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The Effects Of A Six-week Ketogenic Diet On The Performance Of Short-duration, High-intensity Exercise: A Pilot Study3215 Board #84 June 2 800 AM - 930 AM

Miele, Emily, M.1; Vitti, Steven1; Christoph, Laura2; O’Neill, Elizabeth, C.1; Matthews, Tracey, D.1; Wood, Richard, J.1

Medicine & Science in Sports & Exercise: May 2018 - Volume 50 - Issue 5S - p 792
doi: 10.1249/01.mss.0000538607.63990.a9
G-38 Free Communication/Poster - Performance Saturday, June 2, 2018, 7:30 AM - 11:00 AM Room: CC-Hall B

1Springfield College, Springfield, MA.

2Holyoke Community College, Holyoke, MA.

(No relevant relationships reported)

There is much controversy surrounding the use of very high fat, low carbohydrate ketogenic diets and athletic performance. Specifically, it has been hypothesized that anaerobic activity, which is primarily fueled by ATP that is formed through the metabolism of carbohydrate sources, may be hindered when utilizing a ketogenic dietary approach.

PURPOSE: The current study was designed to investigate how switching from a habitual diet to a ketogenic diet for 6 weeks would affect the performance of short-duration, high-intensity exercise.

METHODS: Eight men and seven women (N = 15; 30.2 yr ± 4.11) were randomly assigned to either the ketogenic diet (KETO; n = 8) or the control group (CON; n = 7). All subjects were trained in CrossFit for at least 3 months prior to the study. Several measures of anaerobic performance were assessed at baseline and following 6 weeks utilizing the following series of standardized exercise tests: timed 500m row, Wingate Anaerobic Test, and 3-repetition maximum (3RM) deadlift. Aerobic capacity was also assessed by measuring VO2peak. Subjects continued their regular CrossFit training during the 6 week period and dietary intake was recorded.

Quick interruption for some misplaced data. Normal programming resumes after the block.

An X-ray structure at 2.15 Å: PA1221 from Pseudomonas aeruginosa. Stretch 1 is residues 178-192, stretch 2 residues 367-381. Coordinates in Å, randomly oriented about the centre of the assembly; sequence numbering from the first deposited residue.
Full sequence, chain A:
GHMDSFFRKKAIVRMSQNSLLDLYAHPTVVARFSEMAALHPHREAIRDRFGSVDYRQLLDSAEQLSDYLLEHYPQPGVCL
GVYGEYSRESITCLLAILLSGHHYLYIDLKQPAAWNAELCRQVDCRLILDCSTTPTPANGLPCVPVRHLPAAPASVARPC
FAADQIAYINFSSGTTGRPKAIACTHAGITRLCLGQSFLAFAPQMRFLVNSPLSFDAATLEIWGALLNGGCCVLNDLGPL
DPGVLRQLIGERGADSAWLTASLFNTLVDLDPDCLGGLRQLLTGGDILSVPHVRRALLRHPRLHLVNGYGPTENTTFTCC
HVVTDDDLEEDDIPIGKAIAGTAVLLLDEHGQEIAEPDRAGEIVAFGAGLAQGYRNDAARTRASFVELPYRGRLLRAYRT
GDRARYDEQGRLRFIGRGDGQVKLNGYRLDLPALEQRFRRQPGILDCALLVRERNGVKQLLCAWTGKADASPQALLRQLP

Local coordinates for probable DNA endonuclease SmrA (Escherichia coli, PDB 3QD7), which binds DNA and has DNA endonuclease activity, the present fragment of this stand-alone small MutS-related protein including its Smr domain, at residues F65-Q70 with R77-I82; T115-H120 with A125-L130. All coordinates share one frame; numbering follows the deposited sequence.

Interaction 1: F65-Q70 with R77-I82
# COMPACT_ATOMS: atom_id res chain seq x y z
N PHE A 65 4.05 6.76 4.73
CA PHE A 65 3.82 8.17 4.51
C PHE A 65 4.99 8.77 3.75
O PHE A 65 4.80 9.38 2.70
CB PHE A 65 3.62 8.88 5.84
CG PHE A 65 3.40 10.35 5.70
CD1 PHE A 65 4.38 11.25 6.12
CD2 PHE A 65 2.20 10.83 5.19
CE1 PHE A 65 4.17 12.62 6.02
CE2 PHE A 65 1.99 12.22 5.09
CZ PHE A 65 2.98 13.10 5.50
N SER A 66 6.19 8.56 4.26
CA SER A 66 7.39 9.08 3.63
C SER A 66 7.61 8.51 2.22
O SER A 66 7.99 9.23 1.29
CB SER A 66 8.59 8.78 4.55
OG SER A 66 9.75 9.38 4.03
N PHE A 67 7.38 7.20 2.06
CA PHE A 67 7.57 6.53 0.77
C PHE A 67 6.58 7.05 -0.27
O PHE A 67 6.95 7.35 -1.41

RESULTS: A significant increase (p < .05) in mean power output (MPO; W/kg) from baseline (M = 8.24 ± 1.15) to 6 weeks (M = 8.70 ± .82) was found the CON group. No significant interactions (p > .05) were found between diet and test time for any of the other measured exercise variables. No significant differences (p > .05) were found in the KETO group from baseline to 6 weeks in any of the measured exercise variables. No significant differences in body weight (lbs) were found from baseline to 6 weeks in either group (KETO; 183.8 ± 31.71 vs. 181.03 ± 30.28, CON; 166.38 ± 35.77 vs. 166.88 ±37.28). Attrition rate was 33% in the KETO group and 30% in the CON group.

CONCLUSION: A 6-week ketogenic diet did not affect the performance of short-duration high-intensity exercise. Our data does not support the hypothesis that ketogenic diets induce detriments in the performance of activity that is anaerobic in nature. The current study took place over a 6 week period, allowing for keto-adaptation to occur; results may be different if a shorter time period were utilized.

© 2018 American College of Sports Medicine